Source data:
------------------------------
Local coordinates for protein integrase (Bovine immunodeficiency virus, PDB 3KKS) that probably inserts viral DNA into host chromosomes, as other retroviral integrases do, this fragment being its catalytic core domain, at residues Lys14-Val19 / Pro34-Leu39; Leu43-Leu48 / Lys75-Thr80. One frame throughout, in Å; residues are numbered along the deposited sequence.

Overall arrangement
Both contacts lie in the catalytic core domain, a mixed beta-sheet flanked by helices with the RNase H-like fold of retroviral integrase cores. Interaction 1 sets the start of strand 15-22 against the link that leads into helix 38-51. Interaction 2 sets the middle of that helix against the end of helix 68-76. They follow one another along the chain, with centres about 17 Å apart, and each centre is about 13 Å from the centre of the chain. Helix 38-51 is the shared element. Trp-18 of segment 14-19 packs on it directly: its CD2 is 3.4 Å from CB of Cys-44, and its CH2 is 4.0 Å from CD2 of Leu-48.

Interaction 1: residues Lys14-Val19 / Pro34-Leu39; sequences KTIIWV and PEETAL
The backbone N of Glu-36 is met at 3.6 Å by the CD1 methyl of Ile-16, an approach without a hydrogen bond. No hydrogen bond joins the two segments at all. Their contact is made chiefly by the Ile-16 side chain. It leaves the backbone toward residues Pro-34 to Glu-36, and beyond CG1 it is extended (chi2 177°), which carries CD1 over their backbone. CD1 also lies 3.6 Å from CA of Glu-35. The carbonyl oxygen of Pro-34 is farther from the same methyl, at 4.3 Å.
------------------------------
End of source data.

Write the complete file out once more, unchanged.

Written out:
Local coordinates for protein integrase (Bovine immunodeficiency virus, PDB 3KKS) that probably inserts viral DNA into host chromosomes, as other retroviral integrases do, this fragment being its catalytic core domain, at residues Lys14-Val19 / Pro34-Leu39; Leu43-Leu48 / Lys75-Thr80. One frame throughout, in Å; residues are numbered along the deposited sequence.

Overall arrangement
Both contacts lie in the catalytic core domain, a mixed beta-sheet flanked by helices with the RNase H-like fold of retroviral integrase cores. Interaction 1 sets the start of strand 15-22 against the link that leads into helix 38-51. Interaction 2 sets the middle of that helix against the end of helix 68-76. They follow one another along the chain, with centres about 17 Å apart, and each centre is about 13 Å from the centre of the chain. Helix 38-51 is the shared element. Trp-18 of segment 14-19 packs on it directly: its CD2 is 3.4 Å from CB of Cys-44, and its CH2 is 4.0 Å from CD2 of Leu-48.

Interaction 1: residues Lys14-Val19 / Pro34-Leu39; sequences KTIIWV and PEETAL
The backbone N of Glu-36 is met at 3.6 Å by the CD1 methyl of Ile-16, an approach without a hydrogen bond. No hydrogen bond joins the two segments at all. Their contact is made chiefly by the Ile-16 side chain. It leaves the backbone toward residues Pro-34 to Glu-36, and beyond CG1 it is extended (chi2 177°), which carries CD1 over their backbone. CD1 also lies 3.6 Å from CA of Glu-35. The carbonyl oxygen of Pro-34 is farther from the same methyl, at 4.3 Å.